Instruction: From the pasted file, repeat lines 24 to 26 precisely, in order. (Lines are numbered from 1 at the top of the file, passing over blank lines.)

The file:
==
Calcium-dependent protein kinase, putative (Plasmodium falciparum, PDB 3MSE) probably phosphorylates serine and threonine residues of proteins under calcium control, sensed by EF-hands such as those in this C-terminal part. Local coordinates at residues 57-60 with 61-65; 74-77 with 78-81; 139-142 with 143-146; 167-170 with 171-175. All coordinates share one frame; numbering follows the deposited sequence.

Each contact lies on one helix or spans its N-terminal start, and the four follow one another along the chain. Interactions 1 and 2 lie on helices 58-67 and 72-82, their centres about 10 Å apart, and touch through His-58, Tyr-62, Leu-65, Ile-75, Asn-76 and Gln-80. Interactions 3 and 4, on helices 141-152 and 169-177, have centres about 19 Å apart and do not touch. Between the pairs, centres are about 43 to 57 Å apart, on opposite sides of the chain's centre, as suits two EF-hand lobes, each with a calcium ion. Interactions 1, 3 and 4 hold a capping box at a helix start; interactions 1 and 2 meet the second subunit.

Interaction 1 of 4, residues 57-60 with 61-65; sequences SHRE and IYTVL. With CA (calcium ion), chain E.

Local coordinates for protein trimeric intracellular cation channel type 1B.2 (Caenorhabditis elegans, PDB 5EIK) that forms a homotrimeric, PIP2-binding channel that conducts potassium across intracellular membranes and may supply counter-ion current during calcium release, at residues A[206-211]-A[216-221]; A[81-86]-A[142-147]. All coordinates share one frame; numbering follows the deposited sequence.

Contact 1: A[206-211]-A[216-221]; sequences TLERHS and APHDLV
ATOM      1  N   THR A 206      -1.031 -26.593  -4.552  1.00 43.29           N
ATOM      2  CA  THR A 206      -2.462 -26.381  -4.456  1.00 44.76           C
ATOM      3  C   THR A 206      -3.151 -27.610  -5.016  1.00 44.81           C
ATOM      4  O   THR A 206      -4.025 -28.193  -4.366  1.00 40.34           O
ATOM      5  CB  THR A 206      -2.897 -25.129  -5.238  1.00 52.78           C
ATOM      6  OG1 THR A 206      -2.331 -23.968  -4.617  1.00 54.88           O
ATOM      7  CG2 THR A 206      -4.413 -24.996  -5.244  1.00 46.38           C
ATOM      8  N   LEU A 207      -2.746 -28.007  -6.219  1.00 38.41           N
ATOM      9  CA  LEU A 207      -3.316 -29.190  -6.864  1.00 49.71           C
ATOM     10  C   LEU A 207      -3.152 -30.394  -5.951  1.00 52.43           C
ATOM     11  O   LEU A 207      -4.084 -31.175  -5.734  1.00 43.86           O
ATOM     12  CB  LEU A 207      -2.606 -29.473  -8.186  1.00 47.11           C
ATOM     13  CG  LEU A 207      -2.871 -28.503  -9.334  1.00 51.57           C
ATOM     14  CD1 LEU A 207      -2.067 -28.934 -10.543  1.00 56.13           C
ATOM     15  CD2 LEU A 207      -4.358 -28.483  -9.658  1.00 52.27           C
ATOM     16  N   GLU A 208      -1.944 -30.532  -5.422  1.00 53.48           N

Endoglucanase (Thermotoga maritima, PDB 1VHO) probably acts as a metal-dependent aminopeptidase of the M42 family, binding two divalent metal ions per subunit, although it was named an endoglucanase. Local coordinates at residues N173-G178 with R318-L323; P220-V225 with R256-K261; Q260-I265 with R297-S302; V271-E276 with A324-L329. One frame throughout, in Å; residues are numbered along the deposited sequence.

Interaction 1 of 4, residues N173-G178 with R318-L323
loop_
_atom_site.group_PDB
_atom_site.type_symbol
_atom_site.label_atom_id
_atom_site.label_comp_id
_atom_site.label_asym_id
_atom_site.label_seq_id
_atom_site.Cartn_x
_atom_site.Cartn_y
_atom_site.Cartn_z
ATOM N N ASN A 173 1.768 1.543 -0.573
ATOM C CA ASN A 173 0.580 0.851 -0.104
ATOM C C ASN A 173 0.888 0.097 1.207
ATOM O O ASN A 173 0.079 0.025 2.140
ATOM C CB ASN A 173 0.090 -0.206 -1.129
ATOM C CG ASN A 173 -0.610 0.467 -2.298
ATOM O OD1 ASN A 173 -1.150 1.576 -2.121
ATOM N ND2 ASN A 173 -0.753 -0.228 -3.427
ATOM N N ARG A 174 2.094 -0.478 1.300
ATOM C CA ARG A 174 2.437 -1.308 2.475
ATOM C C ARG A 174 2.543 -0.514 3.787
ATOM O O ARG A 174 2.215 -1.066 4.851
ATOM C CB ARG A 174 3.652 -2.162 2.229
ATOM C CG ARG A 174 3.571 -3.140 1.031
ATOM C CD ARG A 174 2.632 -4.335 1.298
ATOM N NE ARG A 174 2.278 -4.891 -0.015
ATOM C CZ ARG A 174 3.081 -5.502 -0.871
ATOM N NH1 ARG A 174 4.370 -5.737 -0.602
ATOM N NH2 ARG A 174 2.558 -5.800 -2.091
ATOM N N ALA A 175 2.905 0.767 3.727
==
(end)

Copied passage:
loop_
_atom_site.group_PDB
_atom_site.type_symbol